Two RV-8's powered by rotary engines make 1200 mile round trip
to the home of Van's Aircraft
By ANN Correspondent Christopher Armstrong
The yearly homecoming of Van's aircraft was held September 4-5.
Ken Scott, Vans Aircraft employee in charge of Technical Support
and Publishing, said that there were 85 aircraft on the ground at
one point, and that 100 to 120 Van's RV builders flew in from all
around the country to Aurora Airport (OR) to attend.
Scott spent much of the day flying an RV-8A with noted English
aviation photographer Ed Hicks sitting backwards in the rear seat,
shooting air-to-air pictures. The Vans homecoming has become the
centerpiece of the Van's kit aircraft builders' and flyers' year.
The main events included a barbeque on Saturday and a banquet on
Sunday. Groups of flyers were coming and going, for flights to the
Spruce Goose museum, to practice formation flying, and to fly over
some of the amazing local scenery; Mt. St. Helens, the Oregon
coastline, or anywhere there was a restaurant.
Scott said that along with the second RV-10 and the two RV-10's
flying in formation, two RV-8's powered by Mazda rotary engines
attracted the most interest. They were flown about 1200 miles
roundtrip from Napa (CA) to Aurora Airport by their builders,
Jim Clark and Jerry Gustafson.
Clark's airplane, N559JC is painted in a blue camouflage scheme
and received its certification on April of this year. The RAF
Spitfire inspired brown camouflage with gaping toothy mouth on the
inlet is Gustafson's N8388SJ, which received its certification one
day after Clark's.
These are the first two RV-8's flying with Powersport Aviation
215 rotary engines. The Powersport engine is a highly modified
Mazda 13B engine. The Mazda side intake ports are filled and custom
peripheral intake ports with integral throttle butterflies are
machined into the rotor housings. The engines use high pressure
electronic fuel injection and ignition controlled by dual engine
The engines produce 215 hp at 6000 rpm and weigh around 325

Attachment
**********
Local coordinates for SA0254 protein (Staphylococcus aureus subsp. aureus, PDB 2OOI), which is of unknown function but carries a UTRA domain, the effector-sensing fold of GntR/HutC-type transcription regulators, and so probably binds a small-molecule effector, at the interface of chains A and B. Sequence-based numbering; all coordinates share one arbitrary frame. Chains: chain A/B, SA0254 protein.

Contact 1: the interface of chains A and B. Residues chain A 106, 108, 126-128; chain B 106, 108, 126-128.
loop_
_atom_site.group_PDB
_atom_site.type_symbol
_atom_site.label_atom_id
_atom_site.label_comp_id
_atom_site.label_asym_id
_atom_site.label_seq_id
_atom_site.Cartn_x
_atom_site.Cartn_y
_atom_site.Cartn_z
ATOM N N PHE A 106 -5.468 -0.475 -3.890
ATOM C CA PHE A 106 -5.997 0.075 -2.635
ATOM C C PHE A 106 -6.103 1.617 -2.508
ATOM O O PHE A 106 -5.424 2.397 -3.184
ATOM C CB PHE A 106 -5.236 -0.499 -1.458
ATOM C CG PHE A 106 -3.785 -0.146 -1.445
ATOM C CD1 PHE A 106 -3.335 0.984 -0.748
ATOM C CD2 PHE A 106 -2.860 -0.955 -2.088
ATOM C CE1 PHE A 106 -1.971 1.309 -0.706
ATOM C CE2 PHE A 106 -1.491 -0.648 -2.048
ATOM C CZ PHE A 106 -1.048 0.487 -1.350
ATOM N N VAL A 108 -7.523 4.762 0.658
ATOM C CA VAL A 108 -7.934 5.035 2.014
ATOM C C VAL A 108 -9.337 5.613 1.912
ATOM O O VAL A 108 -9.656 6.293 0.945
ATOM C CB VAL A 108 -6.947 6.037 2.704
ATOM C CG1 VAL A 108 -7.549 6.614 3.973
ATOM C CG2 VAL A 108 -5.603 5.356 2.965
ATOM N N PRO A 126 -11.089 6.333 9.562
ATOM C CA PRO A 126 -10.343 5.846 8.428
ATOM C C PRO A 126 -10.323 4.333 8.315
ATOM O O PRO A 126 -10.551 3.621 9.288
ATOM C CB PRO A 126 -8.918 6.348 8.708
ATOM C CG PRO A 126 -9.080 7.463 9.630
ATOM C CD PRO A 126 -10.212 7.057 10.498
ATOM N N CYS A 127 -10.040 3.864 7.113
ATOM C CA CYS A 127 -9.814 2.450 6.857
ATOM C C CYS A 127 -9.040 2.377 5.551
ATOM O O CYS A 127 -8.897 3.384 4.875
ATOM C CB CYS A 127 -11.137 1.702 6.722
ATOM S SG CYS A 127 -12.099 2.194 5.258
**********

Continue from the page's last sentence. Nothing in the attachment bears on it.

pounds firewall forward. The rotary engine has a very small frontal
area which allows the planes to use custom cowlings to reduce
parasite drag and improve propeller efficiency, and give the RV-8's
a more replica-fighter-like appearance. In the cockpit, Clark and
Gustafson have used a Dynon EFIS for primary flight display and
Powersport's MFD for engine instrumentation and GPS navigation
On April 25, Clark reported to other RV builders: "We had many
moments of soul searching and bouncing our ideas off others and
each other before we decided to purchase the Mazda rotary. Some of
the reasons we chose the 13B were: the rotary engine weighed 65
pounds less than a comparable IO-360; there is 15 to 25 more
horsepower; smaller face of the cowled engine offered less parasite
drag; there are only two moving parts and therefore less wear
and tear; also, less things to go wrong; an efficient liquid
cooling system kept wear to less than air cooled engines and
allowed overhaul times to about 3000 hours; overhaul is simple and
inexpensive, costing $1200 per overhaul.
"The drawbacks; putting ourselves against a tried and true
engine that Van's had engineered and tested for many hours; there
were heat problems, such as rotary produced EGT of 1600 degrees,
oil temperatures of 230 degrees and coolant temperatures of 190 to
210 degrees. We had to figure a way of dispatching this heat and
keep the exhaust system contained within the engine cowl."
Clark described the flight characteristics of the Rotary powered
RV-8, "Normal operational ranges: propeller 1800 to 2600 RPM, 1000
to 6000 engine RPM, prop is reduced by 2:29: 1 with reserve power
to 6600 RPM and manual propeller operation at 6000 RPM, EGT
1400-1600 degrees, oil temperature 225 degrees, liquid 190-200
Clark continued by explaining that "gas consumption is running
around 11 to 12 GPH. I expect this to improve with a more efficient
operation and pilot familiarization. We've had no cruise test over
3000 feet to date so these figures are estimates. The rotary
engine, modified as it is, requires mixing two-cycle oils with
our fuel at 100:1. We have been using 100/130 AV gas, but the
rotary engine will run on 87 octane unleaded automotive gasoline.
We ground tested initially with 87 octane unleaded."
"Our empty weight comes in at 1056 pounds unpainted. The engine
itself contributed 65 pounds of savings; the M/T propeller
(constant speed electric) saved approximately 19 pounds. We used
aluminum gear, saving 17 pounds of weight. The Dynon EFIS system
saved 4 pounds. All together, we saved a little over 100 pounds
with the rotary engine."
"Last but not least, the matching of Van's RV-8 and the Mazda
rotary seems to fit well. Although I don't have a lot of
experiences in other RV-8's, it seems to be very nimble, powerful
and responsive. It would be a good test to compare the Mazda
against the IO-360."
"The CG with a light fuel load and pilot only, carries a fwd CG
and seems to lend itself to wheel landings as opposed to full stall
landings. The P-factor on takeoff, with power slowly applied,
presents no significant tracking problem. Full power takeoffs at 80
KIAS uses about 250 feet of runway."
Ken Scott and the staff of Van's Aircraft were very pleased
that the 2004 Homecoming was a safe, incident-free event. With so
many aircraft, flying so much, the professional flying exhibited by
all the pilots was crucial to the success of the event.